We generated aggregated forms of recombinant α-synuclein that were characterised using a highly sensitive single-molecule method termed Single Aggregate Visualisation by Enhancement (SAVE) imaging, which uses single-molecule fluorescence microscopy to detect the benzothiazole salt Thioflavin-T (ThT)11. Upon binding to β-sheet structures, ThT fluorescence increases allowing individual aggregated species to be detected (Fig. 1a). This can be fitted to a two-dimensional Gaussian distribution to determine the aggregate width along the longest axis (full-width half maximum), in addition to the integrated intensity of each species (Fig. 1b). From 2 h onwards, the number of diffraction limited fluorescent puncta increases, which represents the emergence of oligomers. At later time points (24 h), fibrils as long as 5 µm are observed. The total integrated intensity also increases, representing the increased crossed β-sheet content in the larger aggregates (Fig. 1b).
For this study, we utilised time points characteristically represented by Fig. 1a (8 h), in which ~1% of the aggregation mixture has formed β-sheet-rich oligomeric structures, and the remaining 99% is monomeric. As a paired control to the oligomer preparation, monomer sample from the starting time point of the aggregation was used.
Oligomers induce mitochondrial dysfunction in whole cells
To investigate the effect of structural conformation on mitochondrial function, monomers and oligomers were applied to primary rat co-cultures of neurons and astrocytes and the autofluorescence of mitochondrial NADH (selected from NADH/NADPH autofluorescence determined by activation and inhibition of NADH consumption—see Fig. 1c) was assessed. 100 nM monomeric α-synuclein induced a decrease in NADH autofluorescence in wildtype (WT) neurons (Fig. 1c) suggesting consumption of NADH through activation of respiration. In contrast, oligomers (100 nM monomers, ~1 nM oligomers) induced a slow and progressive increase of NADH in mitochondria (Fig. 1c) confirming inhibition of complex I by oligomeric α-synuclein (in agreement with previous reports)12. However, more prolonged exposure of cells with oligomers, in some neurons, induced a sudden drop in mitochondrial NADH, which could be induced by rapid activation of NADH consumption due to uncoupling of mitochondria or by mitochondrial permeability transition pore (PTP) opening and redistribution of NADH to cytosol (Fig. 1c). Inhibitor of mPTP cyclosporin A (CsA) prevented this transient drop in mitochondrial NADH level (Fig. 1c). Impairment of complex I function may affect the mitochondrial membrane potential (ΔΨm). Application of oligomers (~1 nM oligomers) induced slow mitochondrial depolarisation, reflected in the slow increase in Rh123 intensity (Fig. 1d, e). This gradual depolarisation of the ΔΨm is in accordance with oligomer-induced impairment of respiration and reduced electron flow through the electron transport chain. Monomers alone did not induce mitochondrial depolarisation, and may even hyperpolarise mitochondria, as previously shown10.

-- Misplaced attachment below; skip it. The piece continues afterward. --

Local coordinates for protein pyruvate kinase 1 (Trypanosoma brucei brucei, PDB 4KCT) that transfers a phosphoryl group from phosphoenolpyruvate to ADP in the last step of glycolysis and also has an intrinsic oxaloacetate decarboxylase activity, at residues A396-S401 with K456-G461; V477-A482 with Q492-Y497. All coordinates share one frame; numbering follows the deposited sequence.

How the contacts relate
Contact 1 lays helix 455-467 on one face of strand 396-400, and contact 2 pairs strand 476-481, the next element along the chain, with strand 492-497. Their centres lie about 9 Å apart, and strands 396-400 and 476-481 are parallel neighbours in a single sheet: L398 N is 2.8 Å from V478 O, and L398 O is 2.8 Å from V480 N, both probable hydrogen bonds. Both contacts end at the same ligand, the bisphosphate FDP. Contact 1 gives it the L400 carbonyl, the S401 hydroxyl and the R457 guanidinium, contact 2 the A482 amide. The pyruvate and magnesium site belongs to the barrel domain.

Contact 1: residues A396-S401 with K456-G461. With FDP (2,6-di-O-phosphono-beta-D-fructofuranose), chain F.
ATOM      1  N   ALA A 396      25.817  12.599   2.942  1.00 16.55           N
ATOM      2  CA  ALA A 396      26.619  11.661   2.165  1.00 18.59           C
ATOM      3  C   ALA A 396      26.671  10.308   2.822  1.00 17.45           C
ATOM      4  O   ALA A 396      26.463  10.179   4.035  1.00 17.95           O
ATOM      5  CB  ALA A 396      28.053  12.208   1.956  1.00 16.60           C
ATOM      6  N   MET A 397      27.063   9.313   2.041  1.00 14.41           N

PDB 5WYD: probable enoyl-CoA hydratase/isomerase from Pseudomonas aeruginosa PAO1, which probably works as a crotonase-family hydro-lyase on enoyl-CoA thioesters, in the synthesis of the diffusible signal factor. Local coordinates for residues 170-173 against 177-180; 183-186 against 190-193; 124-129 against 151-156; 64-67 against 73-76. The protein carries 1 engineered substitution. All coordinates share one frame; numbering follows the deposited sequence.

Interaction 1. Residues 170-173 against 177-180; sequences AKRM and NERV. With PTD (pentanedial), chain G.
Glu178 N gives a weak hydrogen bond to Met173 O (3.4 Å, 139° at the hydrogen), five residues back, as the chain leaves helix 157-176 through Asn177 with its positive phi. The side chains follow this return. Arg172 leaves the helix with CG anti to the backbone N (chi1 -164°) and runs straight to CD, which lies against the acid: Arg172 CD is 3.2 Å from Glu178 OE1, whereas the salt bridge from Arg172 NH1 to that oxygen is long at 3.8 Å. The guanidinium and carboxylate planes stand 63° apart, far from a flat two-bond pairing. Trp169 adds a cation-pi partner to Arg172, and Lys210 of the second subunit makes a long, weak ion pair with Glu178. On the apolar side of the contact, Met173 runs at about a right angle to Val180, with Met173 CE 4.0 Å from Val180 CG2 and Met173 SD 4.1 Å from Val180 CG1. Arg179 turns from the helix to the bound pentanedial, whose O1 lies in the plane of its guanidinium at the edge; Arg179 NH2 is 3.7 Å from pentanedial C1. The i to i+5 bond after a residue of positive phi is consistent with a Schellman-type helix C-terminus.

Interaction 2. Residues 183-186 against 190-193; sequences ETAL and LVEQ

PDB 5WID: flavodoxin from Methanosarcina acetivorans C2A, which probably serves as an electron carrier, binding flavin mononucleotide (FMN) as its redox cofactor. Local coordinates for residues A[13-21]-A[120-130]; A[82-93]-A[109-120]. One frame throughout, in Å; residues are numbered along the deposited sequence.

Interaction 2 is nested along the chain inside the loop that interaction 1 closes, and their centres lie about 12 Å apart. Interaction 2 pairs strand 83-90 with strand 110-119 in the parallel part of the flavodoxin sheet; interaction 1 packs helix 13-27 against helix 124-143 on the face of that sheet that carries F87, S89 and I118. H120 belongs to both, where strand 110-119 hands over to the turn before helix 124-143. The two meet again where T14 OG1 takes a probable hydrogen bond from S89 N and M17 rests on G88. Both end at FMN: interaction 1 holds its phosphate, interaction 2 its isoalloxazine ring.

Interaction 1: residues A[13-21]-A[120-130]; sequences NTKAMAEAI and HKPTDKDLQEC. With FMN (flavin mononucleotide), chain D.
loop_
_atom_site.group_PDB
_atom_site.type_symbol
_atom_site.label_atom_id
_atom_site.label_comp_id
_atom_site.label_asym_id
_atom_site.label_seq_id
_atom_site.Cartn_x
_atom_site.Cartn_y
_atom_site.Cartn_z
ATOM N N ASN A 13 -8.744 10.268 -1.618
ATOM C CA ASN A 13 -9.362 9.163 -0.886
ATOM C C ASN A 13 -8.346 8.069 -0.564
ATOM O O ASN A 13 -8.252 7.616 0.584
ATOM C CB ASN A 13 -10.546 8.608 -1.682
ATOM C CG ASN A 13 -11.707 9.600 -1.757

Application of oligomers (~3 nM oligomers) also induced sharp transient increases in Rh123 fluorescence intensity, which appeared as discrete mitochondrial depolarisation events that resembled PTP opening (Fig. 1f). When cells were pre-incubated with the PTP inhibitor cyclosporine A, the oligomer-induced PTP-like events were abolished (Fig. 1g).